2023: Diego Esquivel
Project: Conserving invisible species: revealing cryptic diversity in the neotropical bat genus Lophostoma (Chiroptera: Phyllostomidae)
2023: Maria Lavanholle Ventorin
Project: Response of aerial insectivorous bats to different levels of forest cover in Cocoa (Theobroma cacao)
2023: Kevin Lievano
Project: Colombian Bats and Parasites of Their Parasites
2023: Michael Adjei Ayeh
Project: Home Range Dynamics and Behavioural Roosting Ecology of the Gambian Epauletted Fruit Bat Epomophorus gambianus
Project: Population size and distribution of Latidens salimalii in Southern India
2023: Isham Azhar
Project: Community Processes Structuring Forest-Interior Insectivorous Bat Assemblages Across a Habitat Degradation Gradient
Papua New Guinea
2023: Peter Amick
Project: Understanding ecological roles of bats in the New Guinean rainforests
Papua New Guinea
2023: Elise Sivault
Project: Impact of rainforest fragmentation on dietary diversity and microbiota of bats from Papua New Guinea
Special Recognition: Thomas H. Kunz Innovation in Bat Research Honor
2023: Paul John Tolentino
Project: Diet composition of the golden-crowned flying fox (Acerodon jubatus Eschscholtz, 1831) in Infanta, Quezon, Philippines
Special Recognition: 2023 Verne & Marion Read Bat Conservation Honor
2023: Alexandra Howard
Project: Diversity and ecosystem services of bats on apple fruit farms of the eastern Free State
2023: Ha Nguyen Manh
Project: Conservation of bats at wind farms in Vietnam
2023: Fay Taylor
Project: Finding the Forgotten Frosted Myotis: Uncovering Ecology and Behaviour of an Endangered Species in Ashiu
2021: Touseef Ahmed
Effect of Extreme Heat on Indian Flying Foxes (Pteropus medius) in Pakistan
2021: Priscila Alves
The Invisible Pollution: Bioaccumulation of Persistent Organic Pollutants (POPs) in Bats in the Atlantic Forest
2021: Daniela Amortegui
Effect of Transformed Ecosystems on Bat and Trypanosomatid Parasites Diversity in the Colombian Llanos
2021: Yogishah Bunsy
Endangered Endemic Insular Bat as a Model Species to Inform Conservation, Human Health and Agro-Economy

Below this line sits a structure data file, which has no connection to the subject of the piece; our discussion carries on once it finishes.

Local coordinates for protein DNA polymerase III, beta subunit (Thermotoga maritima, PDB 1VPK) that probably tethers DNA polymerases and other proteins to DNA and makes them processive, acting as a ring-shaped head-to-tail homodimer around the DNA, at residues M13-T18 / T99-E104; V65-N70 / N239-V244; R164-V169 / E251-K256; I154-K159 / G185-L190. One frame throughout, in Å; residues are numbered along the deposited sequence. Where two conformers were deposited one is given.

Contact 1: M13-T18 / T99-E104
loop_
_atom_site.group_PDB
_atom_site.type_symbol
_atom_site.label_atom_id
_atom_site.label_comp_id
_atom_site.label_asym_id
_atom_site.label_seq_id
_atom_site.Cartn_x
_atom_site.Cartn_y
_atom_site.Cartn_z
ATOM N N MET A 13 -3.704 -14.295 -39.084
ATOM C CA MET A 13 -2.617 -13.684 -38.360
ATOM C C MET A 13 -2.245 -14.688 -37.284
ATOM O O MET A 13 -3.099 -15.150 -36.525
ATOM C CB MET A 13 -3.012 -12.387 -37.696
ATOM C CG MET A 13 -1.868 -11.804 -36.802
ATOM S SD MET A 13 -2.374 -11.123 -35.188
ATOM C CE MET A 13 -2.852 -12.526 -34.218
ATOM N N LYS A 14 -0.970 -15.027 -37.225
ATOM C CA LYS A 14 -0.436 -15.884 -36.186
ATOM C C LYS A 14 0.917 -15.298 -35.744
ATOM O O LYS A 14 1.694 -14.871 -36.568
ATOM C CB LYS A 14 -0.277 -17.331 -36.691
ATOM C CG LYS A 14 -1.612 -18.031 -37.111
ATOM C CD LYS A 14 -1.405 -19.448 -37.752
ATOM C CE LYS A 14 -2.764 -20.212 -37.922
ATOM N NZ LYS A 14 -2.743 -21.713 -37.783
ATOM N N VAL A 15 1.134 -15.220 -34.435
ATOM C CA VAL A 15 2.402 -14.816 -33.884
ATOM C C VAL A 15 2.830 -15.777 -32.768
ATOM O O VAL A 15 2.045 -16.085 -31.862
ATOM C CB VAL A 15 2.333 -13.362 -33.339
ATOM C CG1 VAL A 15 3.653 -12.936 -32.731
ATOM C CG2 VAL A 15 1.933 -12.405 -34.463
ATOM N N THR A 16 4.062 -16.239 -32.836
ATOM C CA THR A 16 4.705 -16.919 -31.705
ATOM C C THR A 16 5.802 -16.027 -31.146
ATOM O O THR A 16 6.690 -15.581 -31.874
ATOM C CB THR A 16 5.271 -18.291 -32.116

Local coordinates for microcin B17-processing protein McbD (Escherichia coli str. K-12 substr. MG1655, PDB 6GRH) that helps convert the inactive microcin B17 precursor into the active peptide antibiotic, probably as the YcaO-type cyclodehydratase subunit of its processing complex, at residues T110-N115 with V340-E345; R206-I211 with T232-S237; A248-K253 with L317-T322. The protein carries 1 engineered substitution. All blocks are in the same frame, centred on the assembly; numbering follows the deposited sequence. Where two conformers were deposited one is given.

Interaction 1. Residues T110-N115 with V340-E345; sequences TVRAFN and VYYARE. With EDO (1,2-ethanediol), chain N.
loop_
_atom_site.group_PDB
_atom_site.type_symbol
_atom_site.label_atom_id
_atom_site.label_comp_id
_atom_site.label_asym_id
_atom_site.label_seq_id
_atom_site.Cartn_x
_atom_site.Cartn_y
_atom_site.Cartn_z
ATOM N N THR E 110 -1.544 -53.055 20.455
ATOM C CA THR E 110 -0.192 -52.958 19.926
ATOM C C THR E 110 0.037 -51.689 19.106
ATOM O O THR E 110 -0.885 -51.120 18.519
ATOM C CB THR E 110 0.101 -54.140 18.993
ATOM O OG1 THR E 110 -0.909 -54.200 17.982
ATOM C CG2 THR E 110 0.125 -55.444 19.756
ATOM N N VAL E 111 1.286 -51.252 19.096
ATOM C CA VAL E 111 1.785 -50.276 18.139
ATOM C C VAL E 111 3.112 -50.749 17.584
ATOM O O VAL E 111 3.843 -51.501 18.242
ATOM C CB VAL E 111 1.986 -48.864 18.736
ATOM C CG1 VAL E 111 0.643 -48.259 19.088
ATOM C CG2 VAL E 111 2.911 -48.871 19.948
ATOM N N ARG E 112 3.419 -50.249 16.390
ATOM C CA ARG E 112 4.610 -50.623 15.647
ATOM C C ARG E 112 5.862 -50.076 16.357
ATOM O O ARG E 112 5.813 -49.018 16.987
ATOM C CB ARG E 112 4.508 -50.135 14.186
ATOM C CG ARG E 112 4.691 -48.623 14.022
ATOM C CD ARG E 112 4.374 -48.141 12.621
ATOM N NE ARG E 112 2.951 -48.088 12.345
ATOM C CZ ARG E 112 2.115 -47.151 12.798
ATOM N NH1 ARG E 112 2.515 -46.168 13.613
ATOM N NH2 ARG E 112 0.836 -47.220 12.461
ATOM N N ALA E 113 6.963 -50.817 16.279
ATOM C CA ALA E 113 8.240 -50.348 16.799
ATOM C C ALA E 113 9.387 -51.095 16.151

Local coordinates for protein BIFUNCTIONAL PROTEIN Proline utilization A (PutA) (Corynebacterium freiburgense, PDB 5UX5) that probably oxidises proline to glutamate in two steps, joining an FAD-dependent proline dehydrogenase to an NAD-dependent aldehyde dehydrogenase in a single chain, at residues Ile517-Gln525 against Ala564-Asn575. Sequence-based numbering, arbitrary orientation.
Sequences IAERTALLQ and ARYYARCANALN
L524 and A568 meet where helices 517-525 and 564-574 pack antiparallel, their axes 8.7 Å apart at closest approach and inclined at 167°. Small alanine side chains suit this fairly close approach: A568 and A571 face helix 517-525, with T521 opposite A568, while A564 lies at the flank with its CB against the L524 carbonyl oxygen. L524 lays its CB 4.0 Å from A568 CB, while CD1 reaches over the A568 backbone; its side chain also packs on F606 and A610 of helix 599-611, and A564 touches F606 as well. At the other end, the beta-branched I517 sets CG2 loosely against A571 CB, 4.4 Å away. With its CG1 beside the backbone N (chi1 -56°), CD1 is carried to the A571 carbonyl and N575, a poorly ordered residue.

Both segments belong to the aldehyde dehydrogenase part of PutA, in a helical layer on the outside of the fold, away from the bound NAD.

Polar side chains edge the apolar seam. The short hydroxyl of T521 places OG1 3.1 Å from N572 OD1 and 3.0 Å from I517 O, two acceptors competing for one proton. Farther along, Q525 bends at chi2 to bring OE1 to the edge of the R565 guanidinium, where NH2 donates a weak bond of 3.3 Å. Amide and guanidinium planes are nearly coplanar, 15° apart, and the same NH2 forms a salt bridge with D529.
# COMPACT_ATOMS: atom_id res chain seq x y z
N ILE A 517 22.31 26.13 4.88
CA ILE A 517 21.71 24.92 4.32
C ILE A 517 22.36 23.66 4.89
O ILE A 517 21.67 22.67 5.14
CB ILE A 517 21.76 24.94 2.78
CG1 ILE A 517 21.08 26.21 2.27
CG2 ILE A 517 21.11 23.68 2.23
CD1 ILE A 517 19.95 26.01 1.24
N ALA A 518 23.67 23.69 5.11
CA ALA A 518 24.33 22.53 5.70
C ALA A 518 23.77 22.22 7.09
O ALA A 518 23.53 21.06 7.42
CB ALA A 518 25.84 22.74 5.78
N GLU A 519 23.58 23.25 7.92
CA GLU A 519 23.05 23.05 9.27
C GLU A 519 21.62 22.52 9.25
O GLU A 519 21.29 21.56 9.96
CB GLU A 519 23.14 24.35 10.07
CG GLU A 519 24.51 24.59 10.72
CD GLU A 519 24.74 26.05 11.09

2021: Dibya Dahal
Species Diversity, Local Community Perceptions and Conservation by Awareness of Bats in Rara National Park
2021: Muhammad Aminuddin Baqi Hasrizal Fuad
A Dietary Diversity Study for Conservation of Eonycteris Spelaea, the Main Pollinator of Durians
2021: Flora Kingha Zebaze Jasmine
Diversity and Community Structure of Bats in a Modified Tropical Environment in the Mbam and Djerem National Parks
2021: Léa Mariton
Bats and Light Pollution – Impacts of ALAN on Fast-Flying Bat Species Phenology at Roosts
2021: Dikshya Sawad
Uncovering Bat Species at Caves, Forest, and Human Settlement Areas at Himalayan Foothills in Western Nepal
2021: Cárol Mariana Sierra Durán
Bats, Bat Boxes and Food Security: Evaluating Bats as Potential Rice Pest Controllers
Resource Use of an Endangered Bat (Chaerephon Bregullae) Across Fragmented Habitats of Fiji
2021: Md Ashraf Ul Hasan
Bats of Bangladesh: Bat Assemblage Structure and Species Responses to Land-Use Change
2021: Ellen Whittle
Inter- and Intra-Annual Use of Maternal Roosts by Female Northern Long-Eared Bats
2021: Joon Yee Yong
Project Pteropus: Elucidating the Pollination Networks of the Durian (Durio zibethinus) Across Peninsular Malaysia
2022: Priscila Carlos
Bat-plant interaction networks across a gradient of forest loss and fragmentation in the Brazilian Cerrado
2022: Elyce Gosselin
Ecology and conservation genetics of the Galapagos bats
2022: Cecilia Montauban
Who’s adapting to change? Unraveling the role of cryptic bat diversity in shifting African ecosystems
2022: Laura Torrent
The enigmatic Badger Bat and other fantastic beasts: understanding Equatorial Guinea’s bat diversity
2022: Thangsuanlian Naulak
Bats of Darjeeling-Sikkim Himalaya: effect of forest patch sizes on species diversity
2022: Eluid Omusotsi
Using native languages and intergenerational learning tools to appreciate human-bat relationships around Kakamega Forest, Kenya
2022: Anecia Gentles
Determining the role of cross-species overlap as drivers of Henipavirus persistence
2022: Sanjeev Baniya
Hibernation roost selection and winter activity of cave-dwelling bats along an elevational gradient
2022: Elijah Okwuonu
Parasite diversity and conservation of cave-dwelling bats in Enugu State, Nigeria
2022: María Elena Torres Ruiz Díaz
Monitoring of bats in two green areas of the Metropolitan Area of Asunción, Paraguay
2022: Veli Mdluli
Quantifying the effects of anthropogenic disturbances on bat communities in a montane grassland ecosystem
2022: Mallory Davies
Assessing drivers of long-nosed bat movement at the northern extent of their range
2022: Carlos Linares
Light pollution as a structuring force for bat communities: an experimental and mechanistic investigation
Funds are often the limiting factor for wildlife-related research, and despite having an extremely supportive network of partners, we would not be able to accomplish our objectives without outside funding sources. BCI’s support shows that this research is valued, and important to the larger bat conservation effort.Former BCI student scholar